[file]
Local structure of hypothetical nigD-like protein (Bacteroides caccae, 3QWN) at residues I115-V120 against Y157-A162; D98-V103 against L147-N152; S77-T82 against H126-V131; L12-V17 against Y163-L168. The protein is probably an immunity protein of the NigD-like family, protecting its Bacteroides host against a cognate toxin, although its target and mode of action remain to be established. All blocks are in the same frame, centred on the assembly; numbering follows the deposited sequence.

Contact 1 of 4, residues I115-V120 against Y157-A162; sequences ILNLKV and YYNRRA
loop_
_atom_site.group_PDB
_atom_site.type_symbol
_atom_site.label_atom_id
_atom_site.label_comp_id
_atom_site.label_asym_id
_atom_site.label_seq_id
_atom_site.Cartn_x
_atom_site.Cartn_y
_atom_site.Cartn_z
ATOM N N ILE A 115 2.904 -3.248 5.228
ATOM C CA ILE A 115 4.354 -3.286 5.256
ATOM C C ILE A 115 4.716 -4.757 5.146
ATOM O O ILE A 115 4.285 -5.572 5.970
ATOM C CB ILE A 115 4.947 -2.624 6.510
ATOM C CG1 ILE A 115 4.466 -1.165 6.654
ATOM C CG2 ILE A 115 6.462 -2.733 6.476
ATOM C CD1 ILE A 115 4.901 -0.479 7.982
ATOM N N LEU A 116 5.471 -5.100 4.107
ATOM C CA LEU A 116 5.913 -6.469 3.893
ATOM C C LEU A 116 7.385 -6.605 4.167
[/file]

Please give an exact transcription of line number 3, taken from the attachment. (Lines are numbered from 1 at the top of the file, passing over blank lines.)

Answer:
loop_